I was so rattled, didn’t even see his hand coming. What I heard was a slap. I heard a fish, smacking against a cabinet, thudding onto a wet boatdeck. Maybe a striped bass. Greasy fat catfish. Didn’t Papa used to fish like that? Reeling in the catch, then heaving it into the air so the fish smacked down with a scaly theatricality. Racking my poor brain to remember as much as I could about Papa before he up and died and I only five -- did he used to smoke apple-scented tobacco, and how fast could he gut a fish? What kind of boat did he use, and did he wear suspenders or a waterproof belt? Panicking. Needing to remember, losing all of Papa in a vapor as I slumped down against the counter, holding on then pushing back up. Then I was aware my head was in an awkward position, jaw snugged in above my collarbone. And heat-streaks raced out from my cheekbone, trying to get away from a thumping pain. Dull ache in the back of my head. My face was struck dumb, Roy’s slap like a stone tossed into a still pond, spreading rings from this moment in time out into the waterway of me. Lapping the shore of my skin, all the way live, every nerve at attention. My tongue lapping salty blood from somewhere inside my mouth amidst bits of bitten-off flesh, that blood dripping down without cease, giving me the sign I’d been searching for. Shaking my head like a dazed mule what’s just knocked his fool head against a fencepost, looking down and seeing Roy wrapped around my knees, hugging them so hard they were buckling, and me feeling a bone-bright truth straighten my spine, a cold metal hardness come into my eyes, what’s called Experience. Putting my hand on Roy’s head and the warmth spreading from those tiny fingers, spilling over, waterfalls of obedience, white hot lightbolts of duty and the bondage of such love. Knowing full well I bore the sin of a smart mouth.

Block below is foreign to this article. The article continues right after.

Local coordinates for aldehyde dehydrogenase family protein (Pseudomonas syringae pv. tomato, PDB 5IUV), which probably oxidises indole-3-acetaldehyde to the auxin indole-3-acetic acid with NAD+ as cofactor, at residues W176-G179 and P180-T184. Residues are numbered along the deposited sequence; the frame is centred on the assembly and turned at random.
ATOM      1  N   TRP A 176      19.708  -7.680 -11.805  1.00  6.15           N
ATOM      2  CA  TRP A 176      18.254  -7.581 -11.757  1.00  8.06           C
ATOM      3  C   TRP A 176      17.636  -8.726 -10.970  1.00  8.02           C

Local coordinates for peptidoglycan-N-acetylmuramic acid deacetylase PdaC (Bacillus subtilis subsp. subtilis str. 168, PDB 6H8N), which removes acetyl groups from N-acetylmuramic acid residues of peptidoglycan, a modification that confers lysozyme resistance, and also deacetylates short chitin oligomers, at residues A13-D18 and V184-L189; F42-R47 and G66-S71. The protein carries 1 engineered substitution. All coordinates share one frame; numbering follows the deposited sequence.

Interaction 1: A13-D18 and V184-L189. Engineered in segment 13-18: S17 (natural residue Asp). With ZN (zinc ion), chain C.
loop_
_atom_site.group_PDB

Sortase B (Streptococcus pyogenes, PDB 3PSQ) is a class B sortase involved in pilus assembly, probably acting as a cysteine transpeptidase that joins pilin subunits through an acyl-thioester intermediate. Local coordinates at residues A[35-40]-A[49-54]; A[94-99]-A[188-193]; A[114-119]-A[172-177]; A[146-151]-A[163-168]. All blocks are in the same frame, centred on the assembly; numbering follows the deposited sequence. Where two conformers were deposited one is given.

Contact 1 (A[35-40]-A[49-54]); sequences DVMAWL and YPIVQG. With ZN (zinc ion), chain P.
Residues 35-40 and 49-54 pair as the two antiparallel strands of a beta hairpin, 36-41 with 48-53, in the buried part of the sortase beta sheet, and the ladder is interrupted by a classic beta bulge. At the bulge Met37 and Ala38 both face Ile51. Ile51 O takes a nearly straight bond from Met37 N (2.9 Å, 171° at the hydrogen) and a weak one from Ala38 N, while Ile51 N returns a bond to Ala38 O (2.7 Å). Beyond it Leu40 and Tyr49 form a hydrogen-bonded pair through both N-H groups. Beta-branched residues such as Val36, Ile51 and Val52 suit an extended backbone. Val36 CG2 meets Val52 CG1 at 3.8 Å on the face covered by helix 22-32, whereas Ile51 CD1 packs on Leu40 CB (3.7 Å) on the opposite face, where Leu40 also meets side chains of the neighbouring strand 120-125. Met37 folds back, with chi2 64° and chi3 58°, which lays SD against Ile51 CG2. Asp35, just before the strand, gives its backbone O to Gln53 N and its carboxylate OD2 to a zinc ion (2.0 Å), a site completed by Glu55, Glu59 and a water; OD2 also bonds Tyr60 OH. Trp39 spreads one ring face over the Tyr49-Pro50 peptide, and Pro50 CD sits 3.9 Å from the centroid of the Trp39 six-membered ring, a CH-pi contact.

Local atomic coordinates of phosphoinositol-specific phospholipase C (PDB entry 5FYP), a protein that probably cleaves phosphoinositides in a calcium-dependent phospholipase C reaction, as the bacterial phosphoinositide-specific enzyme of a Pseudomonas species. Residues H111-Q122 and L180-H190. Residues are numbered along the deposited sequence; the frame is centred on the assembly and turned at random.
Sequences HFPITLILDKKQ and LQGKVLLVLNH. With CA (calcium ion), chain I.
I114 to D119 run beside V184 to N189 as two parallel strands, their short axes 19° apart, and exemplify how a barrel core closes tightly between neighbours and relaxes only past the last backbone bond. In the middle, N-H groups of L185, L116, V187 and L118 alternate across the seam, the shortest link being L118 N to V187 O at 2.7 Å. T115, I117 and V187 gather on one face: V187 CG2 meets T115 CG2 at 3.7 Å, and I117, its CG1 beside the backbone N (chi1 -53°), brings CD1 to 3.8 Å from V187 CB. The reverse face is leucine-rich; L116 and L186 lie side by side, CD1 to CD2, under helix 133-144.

“This woman you married don’t need no mercy,” said I. “Go on and hit me again.

And Roy, sobbing at my knees, and me knowing he’d raise his hand to me again. If not now, soon. Next time without pity or restraint. Watching Roy’s hand scootch up my stockinged leg, me thinking any moment he would smote me again, then feeling the hand burrowing under my slip, over the garter, and finding purchase beneath my panties. Fingering me, and I was honeycomb in his hands. Was that night my first and only child was conceived, never to be born.